This year as well as the last, I had the good fortune to be allowed to watch the event from within, invited by the people of Yoshiwara/Senzoku and by Ms Okita, the director of the event; Ms Okita happened to know the last generation of the real Yoshiwara just when it was closing and as a dancer of classical Japanese dance she worked in the first “reincarnation” of one of its houses as a restaurant offering oiran-themed entertainment. Although with time people lost interest in this kind of recreational pastime, her knowledge regarding the minutiae of the appearance and behavior of the oiran remained making her a de facto specialist for reenactment events of the kind.
To describe all the details of the procession would need another article and I wouldn’t want to try the reader’s patience. In short, heading the procession are dancers and musicians wearing masks of the fox “Kitsune” symbolizing the god Inari, patron of the Yoshiwara women and followed by the night watchmen “kanabo-hiki” holding metal sticks with rings to make noise and alert the crowd, the “tekomai” geisha wearing men’s clothes and hairdos, the “chochin-mochi” holding the paper lantern with the name of the “tayu”, the top courtesan, the “kamuro” (her servants) and finally the tayu herself accompanied by her “katakashi no otokoshu” supporting her while she performs her “soto-hachi-moji” step in her high clogs and her “kasa-mochi no otokoshu” holding her enormous umbrella. Closing the procession are the apprentice oiran called “furisode shinzo”.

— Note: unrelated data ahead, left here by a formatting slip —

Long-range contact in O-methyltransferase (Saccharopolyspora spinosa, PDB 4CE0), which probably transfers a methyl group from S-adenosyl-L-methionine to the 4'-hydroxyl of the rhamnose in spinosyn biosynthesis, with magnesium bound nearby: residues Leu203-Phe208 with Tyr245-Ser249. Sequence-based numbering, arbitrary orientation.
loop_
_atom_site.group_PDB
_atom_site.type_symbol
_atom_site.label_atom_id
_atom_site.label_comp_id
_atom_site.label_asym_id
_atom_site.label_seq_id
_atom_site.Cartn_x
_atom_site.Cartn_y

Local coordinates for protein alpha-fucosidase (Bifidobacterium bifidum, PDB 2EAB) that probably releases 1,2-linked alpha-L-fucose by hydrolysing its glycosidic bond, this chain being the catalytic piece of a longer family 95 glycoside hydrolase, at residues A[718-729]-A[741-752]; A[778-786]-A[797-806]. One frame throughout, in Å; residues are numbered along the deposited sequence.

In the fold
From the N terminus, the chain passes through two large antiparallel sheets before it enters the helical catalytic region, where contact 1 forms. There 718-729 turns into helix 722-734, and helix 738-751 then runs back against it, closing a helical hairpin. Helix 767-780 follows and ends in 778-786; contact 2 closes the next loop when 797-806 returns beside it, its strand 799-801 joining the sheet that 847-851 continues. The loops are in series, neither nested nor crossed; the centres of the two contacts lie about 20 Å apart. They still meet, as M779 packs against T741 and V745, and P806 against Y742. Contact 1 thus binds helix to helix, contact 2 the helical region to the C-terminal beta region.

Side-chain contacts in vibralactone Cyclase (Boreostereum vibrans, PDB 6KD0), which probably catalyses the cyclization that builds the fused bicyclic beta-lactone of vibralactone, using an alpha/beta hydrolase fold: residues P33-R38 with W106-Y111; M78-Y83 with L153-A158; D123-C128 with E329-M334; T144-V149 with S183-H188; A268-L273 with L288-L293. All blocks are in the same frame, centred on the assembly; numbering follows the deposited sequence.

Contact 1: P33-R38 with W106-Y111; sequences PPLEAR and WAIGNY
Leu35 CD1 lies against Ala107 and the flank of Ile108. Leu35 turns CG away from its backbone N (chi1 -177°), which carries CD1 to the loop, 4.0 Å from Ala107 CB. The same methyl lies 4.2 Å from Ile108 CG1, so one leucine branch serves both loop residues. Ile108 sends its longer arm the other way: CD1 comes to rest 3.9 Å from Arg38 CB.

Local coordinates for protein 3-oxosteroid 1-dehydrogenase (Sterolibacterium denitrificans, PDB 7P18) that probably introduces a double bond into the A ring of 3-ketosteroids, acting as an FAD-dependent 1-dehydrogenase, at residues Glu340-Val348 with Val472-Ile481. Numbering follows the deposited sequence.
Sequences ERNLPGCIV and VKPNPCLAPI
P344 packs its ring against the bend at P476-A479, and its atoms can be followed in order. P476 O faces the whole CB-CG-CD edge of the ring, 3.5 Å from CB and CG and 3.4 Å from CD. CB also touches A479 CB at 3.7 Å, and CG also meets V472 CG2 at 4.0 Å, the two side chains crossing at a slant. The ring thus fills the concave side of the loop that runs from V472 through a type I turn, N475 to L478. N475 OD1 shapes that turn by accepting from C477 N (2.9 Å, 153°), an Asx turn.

The pictures accompanying this article might offer a glimpse of the event. What they can’t convey are the dozens of rehearsals preceding it so the girls participating could learn to move in the heavy kimono worn by the Yoshiwara courtesans, the special clogs (which, especially in the case of the tayu are about 8 inches high), the wigs built on metal “scaffolding” and weighing about 10 pounds and the thick white makeup similar to that used in Kabuki theater. By the same token, they can’t convey the work of about ten specialists (tailors, makeup artists, hairdressers etc.) all of who have devoted their lives to a specific dimension of this look and the behavior accompanying it.
Even more so, what they certainly can’t convey is the enthusiasm of the people involved none among who is a professional actor or dancer: these are people living in the area who want to do something to bring people to their neighborhood and who gradually become specialists of Yoshiwara and its peculiar customs. Or the corresponding enthusiasm of the viewers crowding in thousands all along the 1,5 mile route of the procession to take pictures, admire the costumes and the way people move and remember something from the history they learned at school –or relearn it from scratch.
There is little doubt that the Oiran Dochu of today is but a superficial presentation of Yoshiwara’s shell. But because the shell is kept relatively intact, the viewer can –if willing- pass the surface and immerse in the area’s history, in the parameters of the social issue of which it was the stage and in the culture that surrounded it; in Taito Ward’s municipal library (Taito Ward is the ward where Yoshiwara and Asakusa belong to) there is a special section on Yoshiwara consisting of hundreds of titles and spanning over two centuries. Even though the casual observer might only see in Oiran Dochu an attempt by the locals to lure tourists, in reality the event is staged less for the sake of the visitors and more as an honest attempt of the people of Yoshiwara to keep the memory of their land alive.
Grigoris A. Miliaresis is a journalist and translator. He has worked for many newspapers, magazines and publishing houses and specializes in the Internet, the martial arts and Japan where he has been living for the last few years.